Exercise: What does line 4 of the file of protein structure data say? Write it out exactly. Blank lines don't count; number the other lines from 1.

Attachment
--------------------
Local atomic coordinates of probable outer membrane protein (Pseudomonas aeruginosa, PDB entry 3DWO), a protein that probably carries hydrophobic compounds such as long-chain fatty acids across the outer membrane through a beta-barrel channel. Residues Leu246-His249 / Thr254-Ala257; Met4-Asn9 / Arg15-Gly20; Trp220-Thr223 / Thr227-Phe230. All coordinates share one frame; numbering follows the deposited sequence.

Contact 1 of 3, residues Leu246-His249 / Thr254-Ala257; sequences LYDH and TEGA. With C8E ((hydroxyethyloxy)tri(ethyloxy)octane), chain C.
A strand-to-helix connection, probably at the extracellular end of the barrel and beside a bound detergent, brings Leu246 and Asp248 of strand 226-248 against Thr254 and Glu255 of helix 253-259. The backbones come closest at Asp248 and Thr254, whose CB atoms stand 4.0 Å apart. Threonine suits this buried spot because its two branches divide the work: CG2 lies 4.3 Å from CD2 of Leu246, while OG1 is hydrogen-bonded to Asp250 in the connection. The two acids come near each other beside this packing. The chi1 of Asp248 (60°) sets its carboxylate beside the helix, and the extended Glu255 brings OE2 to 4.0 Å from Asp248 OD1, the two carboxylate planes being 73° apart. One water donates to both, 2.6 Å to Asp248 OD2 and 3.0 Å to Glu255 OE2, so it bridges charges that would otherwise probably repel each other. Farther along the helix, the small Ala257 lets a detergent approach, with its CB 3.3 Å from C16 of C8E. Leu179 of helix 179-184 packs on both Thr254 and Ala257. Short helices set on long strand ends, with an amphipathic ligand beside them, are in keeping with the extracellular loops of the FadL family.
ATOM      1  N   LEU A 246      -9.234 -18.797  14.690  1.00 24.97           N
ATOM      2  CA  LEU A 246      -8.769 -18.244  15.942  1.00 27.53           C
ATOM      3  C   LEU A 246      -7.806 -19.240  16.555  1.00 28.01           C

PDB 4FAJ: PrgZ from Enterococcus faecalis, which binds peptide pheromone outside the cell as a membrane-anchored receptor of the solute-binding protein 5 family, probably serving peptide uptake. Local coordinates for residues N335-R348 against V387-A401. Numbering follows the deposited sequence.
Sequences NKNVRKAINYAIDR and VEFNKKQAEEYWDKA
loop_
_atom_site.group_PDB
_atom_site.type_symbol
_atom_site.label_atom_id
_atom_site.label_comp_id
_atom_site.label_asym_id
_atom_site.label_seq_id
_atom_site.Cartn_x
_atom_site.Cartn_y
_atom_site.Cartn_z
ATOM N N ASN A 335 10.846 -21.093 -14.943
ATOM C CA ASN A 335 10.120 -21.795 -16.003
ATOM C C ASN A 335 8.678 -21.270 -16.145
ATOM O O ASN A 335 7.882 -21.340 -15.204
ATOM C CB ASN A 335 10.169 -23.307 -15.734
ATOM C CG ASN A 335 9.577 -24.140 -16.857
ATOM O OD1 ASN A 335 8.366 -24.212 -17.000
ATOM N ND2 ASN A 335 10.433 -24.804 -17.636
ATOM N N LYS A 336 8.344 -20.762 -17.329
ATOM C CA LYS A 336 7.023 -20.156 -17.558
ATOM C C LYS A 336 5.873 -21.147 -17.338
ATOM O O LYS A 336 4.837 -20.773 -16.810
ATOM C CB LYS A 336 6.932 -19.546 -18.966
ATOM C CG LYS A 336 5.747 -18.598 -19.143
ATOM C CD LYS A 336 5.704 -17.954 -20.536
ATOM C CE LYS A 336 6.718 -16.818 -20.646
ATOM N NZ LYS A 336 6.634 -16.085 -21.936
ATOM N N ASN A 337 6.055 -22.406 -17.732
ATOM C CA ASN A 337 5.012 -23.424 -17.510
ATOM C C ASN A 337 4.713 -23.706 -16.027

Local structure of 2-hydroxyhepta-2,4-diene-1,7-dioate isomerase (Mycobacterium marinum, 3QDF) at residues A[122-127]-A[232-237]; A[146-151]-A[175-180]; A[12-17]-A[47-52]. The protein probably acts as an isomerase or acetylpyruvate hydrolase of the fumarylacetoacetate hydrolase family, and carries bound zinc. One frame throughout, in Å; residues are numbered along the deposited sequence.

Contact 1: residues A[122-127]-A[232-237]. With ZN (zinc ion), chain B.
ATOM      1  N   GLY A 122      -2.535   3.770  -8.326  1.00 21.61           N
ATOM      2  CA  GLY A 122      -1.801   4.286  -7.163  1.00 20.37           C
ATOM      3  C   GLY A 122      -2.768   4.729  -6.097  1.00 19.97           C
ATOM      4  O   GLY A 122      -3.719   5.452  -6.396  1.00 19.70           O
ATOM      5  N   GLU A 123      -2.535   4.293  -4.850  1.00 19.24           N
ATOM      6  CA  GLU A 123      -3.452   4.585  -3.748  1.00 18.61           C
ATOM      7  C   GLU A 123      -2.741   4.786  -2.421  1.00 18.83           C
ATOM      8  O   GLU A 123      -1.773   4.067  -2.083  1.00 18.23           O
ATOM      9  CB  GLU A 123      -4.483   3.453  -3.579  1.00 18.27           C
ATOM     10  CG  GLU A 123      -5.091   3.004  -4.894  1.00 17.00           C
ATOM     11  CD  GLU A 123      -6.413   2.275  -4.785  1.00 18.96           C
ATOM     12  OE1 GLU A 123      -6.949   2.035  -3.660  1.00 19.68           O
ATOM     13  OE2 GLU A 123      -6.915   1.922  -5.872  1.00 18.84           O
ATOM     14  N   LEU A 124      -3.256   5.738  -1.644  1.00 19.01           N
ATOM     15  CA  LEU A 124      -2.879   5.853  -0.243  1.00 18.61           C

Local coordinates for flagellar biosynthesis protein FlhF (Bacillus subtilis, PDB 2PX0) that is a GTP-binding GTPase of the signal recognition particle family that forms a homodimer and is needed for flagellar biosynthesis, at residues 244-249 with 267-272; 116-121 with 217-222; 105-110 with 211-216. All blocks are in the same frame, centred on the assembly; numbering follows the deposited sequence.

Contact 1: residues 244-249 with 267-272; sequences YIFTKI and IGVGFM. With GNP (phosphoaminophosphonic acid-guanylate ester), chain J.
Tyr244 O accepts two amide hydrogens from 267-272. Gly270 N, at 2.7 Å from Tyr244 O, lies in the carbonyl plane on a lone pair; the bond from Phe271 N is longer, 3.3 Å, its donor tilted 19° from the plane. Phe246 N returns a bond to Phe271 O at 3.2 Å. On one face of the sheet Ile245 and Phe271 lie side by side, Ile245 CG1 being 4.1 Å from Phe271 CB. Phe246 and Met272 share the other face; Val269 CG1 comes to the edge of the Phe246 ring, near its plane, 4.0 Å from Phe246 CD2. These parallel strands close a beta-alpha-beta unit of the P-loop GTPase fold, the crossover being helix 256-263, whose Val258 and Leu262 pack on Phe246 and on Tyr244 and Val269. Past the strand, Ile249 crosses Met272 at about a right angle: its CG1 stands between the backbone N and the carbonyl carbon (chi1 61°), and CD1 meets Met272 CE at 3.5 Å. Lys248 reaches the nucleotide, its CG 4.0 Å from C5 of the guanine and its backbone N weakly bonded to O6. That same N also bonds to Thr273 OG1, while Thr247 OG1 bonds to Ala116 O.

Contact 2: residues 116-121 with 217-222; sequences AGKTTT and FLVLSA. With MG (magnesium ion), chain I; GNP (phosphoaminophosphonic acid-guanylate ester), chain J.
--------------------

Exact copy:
ATOM      1  N   LEU A 246      -9.234 -18.797  14.690  1.00 24.97           N